Paper houses II
These ladies just won’t leave me alone this summer. We had to remove over 10 wasps nests from our porch recently. So they get another post.
The way that paper wasps nest is that one female (called the foundress) creates the original small nest, and she lays female eggs. These eggs develop with care from the foundress. Care includes keeping the eggs humidified by adding droplets of water, feeding the larva once they hatch, and guarding the nest from ants and other attackers. This allows the young wasps to develop in peace. I had some pictures of the eggs in my last post about this guys. But this time I found all stages of development.
The eggs hatch. The first look like small squishy balls.
And, as you can see above, the eggs become squishy caterpillar like things with faces. About a week before they emerge, the female caps the capsule. At this point the larvae don’t get any more food. They are undergoing metamorphosis into adult females.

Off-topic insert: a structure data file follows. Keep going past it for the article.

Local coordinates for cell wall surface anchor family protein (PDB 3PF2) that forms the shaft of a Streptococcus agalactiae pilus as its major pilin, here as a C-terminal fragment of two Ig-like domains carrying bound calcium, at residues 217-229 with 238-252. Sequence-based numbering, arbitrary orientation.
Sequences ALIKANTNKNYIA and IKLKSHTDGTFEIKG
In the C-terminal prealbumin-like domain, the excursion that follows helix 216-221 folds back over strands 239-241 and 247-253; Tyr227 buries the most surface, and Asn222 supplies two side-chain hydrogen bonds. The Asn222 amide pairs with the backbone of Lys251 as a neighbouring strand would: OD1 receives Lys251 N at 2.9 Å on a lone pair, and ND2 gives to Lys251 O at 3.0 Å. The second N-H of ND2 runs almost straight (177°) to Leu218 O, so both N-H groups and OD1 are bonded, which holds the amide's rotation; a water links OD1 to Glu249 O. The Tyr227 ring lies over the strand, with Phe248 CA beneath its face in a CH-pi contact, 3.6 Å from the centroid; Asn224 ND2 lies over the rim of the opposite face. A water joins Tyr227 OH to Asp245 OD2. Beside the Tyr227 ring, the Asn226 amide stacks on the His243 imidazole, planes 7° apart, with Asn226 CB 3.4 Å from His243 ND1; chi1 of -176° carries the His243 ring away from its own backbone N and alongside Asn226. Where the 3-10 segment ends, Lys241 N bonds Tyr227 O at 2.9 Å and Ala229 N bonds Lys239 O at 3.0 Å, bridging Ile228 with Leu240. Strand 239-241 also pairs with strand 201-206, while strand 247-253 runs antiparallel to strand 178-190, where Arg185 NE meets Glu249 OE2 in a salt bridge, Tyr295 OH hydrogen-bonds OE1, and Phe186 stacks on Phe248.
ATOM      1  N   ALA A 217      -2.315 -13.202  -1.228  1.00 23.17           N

They stay in the nest capsules until they are ready to emerge as adults. Then they chew their way out. The picture below shows the first hole made by their jaws.
Once the adults they help tend the nest. They are not allowed to lay eggs, only the foundress does that. But they assist her in caring for the brood, keeping the nest clean, and defending the nest.
And now a quick note about paper wasps nesting near your house. The wasps are not usually aggressive and will mostly not bother you. However, their sting is very painful. My philosophy is that if the nest is in a high traffic area of the yard, I will remove it (like right above the lounge chairs on the porch or on the back gate handle) but otherwise I let them be. They do eat caterpillars and pollinate some flowers so they can have a positive impact.